He was the voice of a generation. Now he barely talks. But music icon Bob Dylan, who releases his 35th album this week half a century after his first, is still going strong.
The 71-year-old, who has evolved from 1960s folk-protest singer into an enigmatic rock legend, is most well known for early anthems like "The Times they Are a-Changin'" "Hey Mr. Tambourine Man" and "Like a Rolling Stone."
But 50 years later Dylan -- who has been on his so-called "Never Ending Tour" since the 1980s -- shows no signs of slowing down as he unveils the playfully sinister "Tempest" in Europe on Monday, and America on Tuesday.
"A dark and bloody effort that suggests the old man ain't going quietly" was how The Daily Beast described the album, while Rolling Stone magazine called it the "single darkest record in Dylan's catalog" and gave it five stars.
"There is not a bigger giant in the history of American music. All these years later, he's still chasing that sound," President Barack Obama said when awarding Dylan the Presidential Medal of Freedom, the nation's highest civilian honor, in May.
Despite being in his eighth decade, the singer is firing on all cylinders in promoting the new album, creating an Internet buzz with a sophisticated online roll-out, and adding tour dates into November to play his new songs live.
It is all a long way from his humble beginnings as Robert Allen Zimmerman, born in 1941 in Duluth, Minnesota, who taught himself to play the harmonica, guitar and piano.
Captivated by the music of folksinger Woody Guthrie, Zimmerman changed his name to Bob Dylan -- reportedly after the Welsh poet Dylan Thomas -- and began performing in local nightclubs.
After dropping out of college he moved to New York in 1960. His first album contained only two original songs, but the 1963 breakthrough "The Freewheelin' Bob Dylan" featured a slew of his own work including the classic "Blowin' in the Wind."
Armed with a harmonica and an acoustic guitar, Dylan confronted social injustice, war and racism, quickly becoming a prominent civil rights campaigner -- and recording an astonishing 300 songs in his first three years.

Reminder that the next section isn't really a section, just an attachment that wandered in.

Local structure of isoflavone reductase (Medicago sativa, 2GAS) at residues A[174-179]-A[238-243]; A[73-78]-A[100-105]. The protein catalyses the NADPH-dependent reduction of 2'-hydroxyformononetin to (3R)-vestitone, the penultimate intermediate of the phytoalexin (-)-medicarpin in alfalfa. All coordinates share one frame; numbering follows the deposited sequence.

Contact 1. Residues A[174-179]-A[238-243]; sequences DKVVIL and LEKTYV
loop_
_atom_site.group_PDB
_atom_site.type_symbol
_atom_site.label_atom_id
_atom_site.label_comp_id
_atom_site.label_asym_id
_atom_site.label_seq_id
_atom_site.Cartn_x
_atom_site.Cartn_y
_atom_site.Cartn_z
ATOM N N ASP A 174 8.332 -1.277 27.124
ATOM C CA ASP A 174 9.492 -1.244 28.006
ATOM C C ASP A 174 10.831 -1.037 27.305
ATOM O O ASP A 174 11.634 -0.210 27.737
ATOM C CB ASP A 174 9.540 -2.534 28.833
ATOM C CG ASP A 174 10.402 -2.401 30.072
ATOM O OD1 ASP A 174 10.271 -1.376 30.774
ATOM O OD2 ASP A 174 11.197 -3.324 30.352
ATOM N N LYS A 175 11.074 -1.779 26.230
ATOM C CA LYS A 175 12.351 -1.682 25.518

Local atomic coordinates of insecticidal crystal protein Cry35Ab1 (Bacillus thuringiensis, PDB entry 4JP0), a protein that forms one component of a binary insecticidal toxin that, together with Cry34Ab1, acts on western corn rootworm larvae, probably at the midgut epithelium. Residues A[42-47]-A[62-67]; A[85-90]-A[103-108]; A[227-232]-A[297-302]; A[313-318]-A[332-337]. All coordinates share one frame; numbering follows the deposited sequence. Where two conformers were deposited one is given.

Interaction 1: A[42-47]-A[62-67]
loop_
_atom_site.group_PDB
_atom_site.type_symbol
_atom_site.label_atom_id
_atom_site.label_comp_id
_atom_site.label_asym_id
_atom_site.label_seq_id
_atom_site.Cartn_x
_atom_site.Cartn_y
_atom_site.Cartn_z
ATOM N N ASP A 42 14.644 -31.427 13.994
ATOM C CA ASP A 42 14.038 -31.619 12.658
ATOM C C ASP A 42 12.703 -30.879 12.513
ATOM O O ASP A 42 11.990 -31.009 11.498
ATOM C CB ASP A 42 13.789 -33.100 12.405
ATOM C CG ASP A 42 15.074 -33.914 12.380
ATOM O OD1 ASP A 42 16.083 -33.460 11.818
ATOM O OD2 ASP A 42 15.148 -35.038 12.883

In 1965 Dylan's first British tour was captured in the classic documentary "Don't Look Back" -- the same year he outraged his folk fans by using an electric guitar at the Newport Folk Festival on Rhode Island.
The following albums, "Highway 61 Revisited" and "Blonde on Blonde," won rave reviews, but Dylan's career was interrupted in 1966 when he was badly injured in a motorcycle accident, and his recording output slowed in the 1970s.
By the early 1980s his music was reflecting the performer's born-again Christianity, although this was tempered in successive albums, with many fans seeing a resurgence of his explosive early-career talent in the 1990s.
Since the turn of millennium, as well as his regular recording output and touring, Dylan has also found time to host a regular radio show, Theme Time Radio Hour, and published a well-received book "Chronicles," in 2004.
He was the focus of at least two more films, Martin Scorsese's 2005 "No Direction Home" and "I'm not There" in 2007 starring Christian Bale, Heath Ledger and Cate Blanchett.
Over the years Dylan has won 11 Grammy awards, as well as one Golden Globe and even an Oscar in 2001, for best original song "Things have Changed" in the movie "Wonder Boys."
He is still pushing boundaries, even geographically: last year he toured in China for the first time.
While Dylan is feted by his peers and generations of fans for his songs, his live shows are notoriously patchy -- his voice, never the smoothest, has grown rougher over the years, and he rarely sings a tune the same way twice.
But the singer, who has a home in Malibu north of Los Angeles, has said he has no plans to retire anytime soon.
"Critics might be uncomfortable with me (working so much). Maybe they can't figure it out," he said in a 2009 interview with Rolling Stone.
"But nobody in my particular audience feels that way about what I do. Anybody with a trade can work as long as they want. A welder, a carpenter, an electrician. They don't necessarily need to retire."